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    Explore the life cycle of the kākā from egg to adulthood by selecting the labels for further information.

    Find out more about the life cycle of the kākā (Nestor meridionalis) from egg to adulthood by selecting the labels for further information.

    Acknowledgement: Background image, Judi Lapsley Miller, C-C 4.0

    Transcript

    Newborn kākā

    Typically kākā have four eggs, although they can have up to seven. Incubation is usually about 20 days, and they can have two clutches in a season. These three tiny kākā chicks are only 1–3 days old, and there is one egg yet to hatch.

    Image: Judi Lapsley Miller, C-C 4.0

    Kākā chicks

    Only the female kākā incubates the eggs and cares for the nestlings, but she is fed by the male throughout the breeding season. These four chicks are approximately 3 weeks old.

    Image: Judi Lapsley Miller, C-C 4.0

    Kākā fledglings

    Both parents feed their kākā fledglings. When young kākā first fledge it takes a while before they are able to fully fly, the wing muscles need to fully develop before they can start to perfect their flying skills. Like many of New Zealand's native birds, on encountering a predator they are likely to freeze, but as mammalian predators can smell them this is not an effective defence. This can make them easy pickings for pest predators such as weasels and stoats.

    These four birds are about 45 days old and are in one of ZEALANDIA’s old wooden nesting boxes.

    Image: Judi Lapsley Miller, C-C 4.0

    Juvenile kākā

    This kākā parent is feeding her begging juvenile by regurgitating food into its open beak. Juvenile kākā make a guttural repeated “aa-aa” call when soliciting food from their parents. They start to gain their independence from 2–5 months of age.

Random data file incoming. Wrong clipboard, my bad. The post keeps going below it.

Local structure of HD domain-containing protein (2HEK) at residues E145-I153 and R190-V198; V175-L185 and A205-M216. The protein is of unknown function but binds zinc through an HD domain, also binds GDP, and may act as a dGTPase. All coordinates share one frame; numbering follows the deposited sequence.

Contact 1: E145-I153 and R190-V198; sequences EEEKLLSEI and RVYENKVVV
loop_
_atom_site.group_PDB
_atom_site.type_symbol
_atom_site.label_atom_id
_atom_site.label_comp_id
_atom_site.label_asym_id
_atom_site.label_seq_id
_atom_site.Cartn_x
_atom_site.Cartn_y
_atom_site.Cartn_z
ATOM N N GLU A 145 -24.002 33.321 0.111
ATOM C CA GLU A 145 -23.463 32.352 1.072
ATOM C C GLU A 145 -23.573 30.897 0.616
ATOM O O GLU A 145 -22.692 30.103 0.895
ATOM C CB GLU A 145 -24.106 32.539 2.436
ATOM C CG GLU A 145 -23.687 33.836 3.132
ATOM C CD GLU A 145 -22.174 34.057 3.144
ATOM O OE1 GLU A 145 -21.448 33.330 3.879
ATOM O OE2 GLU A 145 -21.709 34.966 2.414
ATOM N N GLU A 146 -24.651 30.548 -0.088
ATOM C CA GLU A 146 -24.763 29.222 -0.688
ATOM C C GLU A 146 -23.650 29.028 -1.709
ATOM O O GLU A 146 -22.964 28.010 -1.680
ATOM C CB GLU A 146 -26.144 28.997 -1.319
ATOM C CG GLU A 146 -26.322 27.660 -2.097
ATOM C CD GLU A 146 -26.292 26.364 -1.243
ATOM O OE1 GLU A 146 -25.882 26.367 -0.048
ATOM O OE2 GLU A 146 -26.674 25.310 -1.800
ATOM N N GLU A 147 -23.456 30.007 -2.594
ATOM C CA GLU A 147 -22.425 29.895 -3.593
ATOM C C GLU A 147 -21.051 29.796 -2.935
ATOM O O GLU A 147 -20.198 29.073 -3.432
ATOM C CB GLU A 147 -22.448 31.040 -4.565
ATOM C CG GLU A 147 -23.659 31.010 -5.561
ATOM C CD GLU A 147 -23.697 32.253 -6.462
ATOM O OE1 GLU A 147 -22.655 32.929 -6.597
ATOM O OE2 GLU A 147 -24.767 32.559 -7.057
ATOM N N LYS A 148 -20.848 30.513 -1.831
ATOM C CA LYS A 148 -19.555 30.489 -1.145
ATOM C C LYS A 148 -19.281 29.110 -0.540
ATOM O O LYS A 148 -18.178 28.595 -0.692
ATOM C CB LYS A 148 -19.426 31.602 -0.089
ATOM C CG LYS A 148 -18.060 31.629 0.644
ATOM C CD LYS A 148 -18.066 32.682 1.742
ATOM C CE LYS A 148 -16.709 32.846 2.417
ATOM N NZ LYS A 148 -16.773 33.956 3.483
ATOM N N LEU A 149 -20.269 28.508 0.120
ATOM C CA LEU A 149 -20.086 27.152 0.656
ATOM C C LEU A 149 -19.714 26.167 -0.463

Image: Judi Lapsley Miller, C-C 4.0

    Kākā breeding

    Kākā primarily mate in spring and summer. Occasionally, second broods can be a bit later. Kākā can start breeding from 1 year old, but they usually start in their third year.

    Image: Kate Macbeth, CC BY S.A 4.0

    Male and female kākā

    Female (left) and male (right) kākā at a ZEALANDIA feeding station.

    Male and female kākā are difficult to differentiate. Males tend to be larger with a bigger mandible and rounder head. Females tend to be smaller and may have a prominent yellow eye ring during breeding. Unless their sex has been noted from their breeding behaviour, this large degree of overlap means that genetic testing is usually necessary to be sure.

    Males give a soft “tsee-tsee-tsee” call during courting and when showing females potential nest sites.

    Image: Judi Lapsley Miller, C-C 4.0

    Rights: The University of Waikato Te Whare Wānanga o Waikato Published 5 August 2019 Size: 330 KB Referencing Hub media